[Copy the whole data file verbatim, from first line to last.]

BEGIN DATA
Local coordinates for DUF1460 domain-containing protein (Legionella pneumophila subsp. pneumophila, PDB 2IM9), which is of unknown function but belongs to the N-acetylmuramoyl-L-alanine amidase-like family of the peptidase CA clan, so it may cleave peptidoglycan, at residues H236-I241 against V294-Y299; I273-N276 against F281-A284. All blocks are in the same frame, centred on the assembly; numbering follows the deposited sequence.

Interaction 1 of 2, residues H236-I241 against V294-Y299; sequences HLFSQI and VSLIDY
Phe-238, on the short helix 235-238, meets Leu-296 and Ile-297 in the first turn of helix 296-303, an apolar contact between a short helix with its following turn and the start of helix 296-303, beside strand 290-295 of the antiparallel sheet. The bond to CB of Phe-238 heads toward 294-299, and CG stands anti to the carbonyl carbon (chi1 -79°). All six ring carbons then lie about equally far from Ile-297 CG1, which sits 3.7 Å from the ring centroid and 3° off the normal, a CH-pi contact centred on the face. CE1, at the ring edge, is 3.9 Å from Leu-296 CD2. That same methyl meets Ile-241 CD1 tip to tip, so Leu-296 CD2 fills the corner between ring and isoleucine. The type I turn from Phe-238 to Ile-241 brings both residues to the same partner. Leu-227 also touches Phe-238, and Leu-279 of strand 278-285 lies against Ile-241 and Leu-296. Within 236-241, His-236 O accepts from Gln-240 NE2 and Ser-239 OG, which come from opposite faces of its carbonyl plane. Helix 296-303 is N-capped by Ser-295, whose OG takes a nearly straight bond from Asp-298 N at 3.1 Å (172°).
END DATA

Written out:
Local coordinates for DUF1460 domain-containing protein (Legionella pneumophila subsp. pneumophila, PDB 2IM9), which is of unknown function but belongs to the N-acetylmuramoyl-L-alanine amidase-like family of the peptidase CA clan, so it may cleave peptidoglycan, at residues H236-I241 against V294-Y299; I273-N276 against F281-A284. All blocks are in the same frame, centred on the assembly; numbering follows the deposited sequence.

Interaction 1 of 2, residues H236-I241 against V294-Y299; sequences HLFSQI and VSLIDY
Phe-238, on the short helix 235-238, meets Leu-296 and Ile-297 in the first turn of helix 296-303, an apolar contact between a short helix with its following turn and the start of helix 296-303, beside strand 290-295 of the antiparallel sheet. The bond to CB of Phe-238 heads toward 294-299, and CG stands anti to the carbonyl carbon (chi1 -79°). All six ring carbons then lie about equally far from Ile-297 CG1, which sits 3.7 Å from the ring centroid and 3° off the normal, a CH-pi contact centred on the face. CE1, at the ring edge, is 3.9 Å from Leu-296 CD2. That same methyl meets Ile-241 CD1 tip to tip, so Leu-296 CD2 fills the corner between ring and isoleucine. The type I turn from Phe-238 to Ile-241 brings both residues to the same partner. Leu-227 also touches Phe-238, and Leu-279 of strand 278-285 lies against Ile-241 and Leu-296. Within 236-241, His-236 O accepts from Gln-240 NE2 and Ser-239 OG, which come from opposite faces of its carbonyl plane. Helix 296-303 is N-capped by Ser-295, whose OG takes a nearly straight bond from Asp-298 N at 3.1 Å (172°).